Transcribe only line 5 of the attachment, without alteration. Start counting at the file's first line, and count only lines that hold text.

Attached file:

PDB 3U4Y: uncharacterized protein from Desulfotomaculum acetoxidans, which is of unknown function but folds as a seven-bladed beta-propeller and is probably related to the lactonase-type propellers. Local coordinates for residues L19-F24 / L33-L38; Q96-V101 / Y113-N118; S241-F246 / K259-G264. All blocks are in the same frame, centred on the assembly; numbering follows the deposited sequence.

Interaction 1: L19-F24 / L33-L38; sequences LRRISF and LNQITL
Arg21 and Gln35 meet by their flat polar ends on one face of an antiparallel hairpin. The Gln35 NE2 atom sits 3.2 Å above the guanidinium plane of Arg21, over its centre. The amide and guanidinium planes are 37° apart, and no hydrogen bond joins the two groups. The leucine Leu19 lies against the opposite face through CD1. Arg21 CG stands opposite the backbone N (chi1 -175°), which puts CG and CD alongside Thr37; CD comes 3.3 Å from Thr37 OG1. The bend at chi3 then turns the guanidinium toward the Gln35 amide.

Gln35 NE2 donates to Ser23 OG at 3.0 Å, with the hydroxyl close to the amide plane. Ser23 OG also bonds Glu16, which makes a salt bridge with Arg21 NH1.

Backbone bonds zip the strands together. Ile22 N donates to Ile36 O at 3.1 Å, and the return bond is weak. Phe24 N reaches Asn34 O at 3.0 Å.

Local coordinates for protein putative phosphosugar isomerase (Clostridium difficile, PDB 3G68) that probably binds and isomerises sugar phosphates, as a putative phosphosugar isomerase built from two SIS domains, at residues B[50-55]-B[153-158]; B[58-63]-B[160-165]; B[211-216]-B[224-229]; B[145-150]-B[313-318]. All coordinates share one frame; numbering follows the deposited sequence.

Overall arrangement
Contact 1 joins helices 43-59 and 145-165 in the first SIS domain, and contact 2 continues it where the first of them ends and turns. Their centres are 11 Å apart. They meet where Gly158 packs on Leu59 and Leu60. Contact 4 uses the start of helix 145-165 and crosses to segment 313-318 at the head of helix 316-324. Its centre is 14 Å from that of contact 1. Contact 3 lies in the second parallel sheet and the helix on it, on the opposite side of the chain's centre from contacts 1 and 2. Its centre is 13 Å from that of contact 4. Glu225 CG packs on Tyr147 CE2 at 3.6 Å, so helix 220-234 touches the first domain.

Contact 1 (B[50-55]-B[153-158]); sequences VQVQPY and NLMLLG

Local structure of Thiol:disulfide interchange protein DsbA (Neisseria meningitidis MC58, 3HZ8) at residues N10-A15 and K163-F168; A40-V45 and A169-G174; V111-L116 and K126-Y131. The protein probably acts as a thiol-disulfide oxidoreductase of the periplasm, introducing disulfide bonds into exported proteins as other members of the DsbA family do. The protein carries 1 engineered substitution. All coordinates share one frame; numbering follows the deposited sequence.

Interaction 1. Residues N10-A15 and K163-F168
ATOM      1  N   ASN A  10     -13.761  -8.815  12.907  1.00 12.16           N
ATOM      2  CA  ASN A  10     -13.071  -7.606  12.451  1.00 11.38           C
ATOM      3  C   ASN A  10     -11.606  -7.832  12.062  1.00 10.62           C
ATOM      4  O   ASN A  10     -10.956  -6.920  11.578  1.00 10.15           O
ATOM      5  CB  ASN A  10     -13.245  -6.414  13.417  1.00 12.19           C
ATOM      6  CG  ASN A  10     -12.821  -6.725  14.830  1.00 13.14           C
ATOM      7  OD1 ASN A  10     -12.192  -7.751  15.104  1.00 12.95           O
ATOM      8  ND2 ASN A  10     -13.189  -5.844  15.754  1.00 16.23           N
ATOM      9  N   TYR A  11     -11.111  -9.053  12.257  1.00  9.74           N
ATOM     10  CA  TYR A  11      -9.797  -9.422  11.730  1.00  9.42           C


Backbone bonds zip the strands together. Ile22 N donates to Ile36 O at 3.1 Å, and the return bond is weak. Phe24 N reaches Asn34 O at 3.0 Å.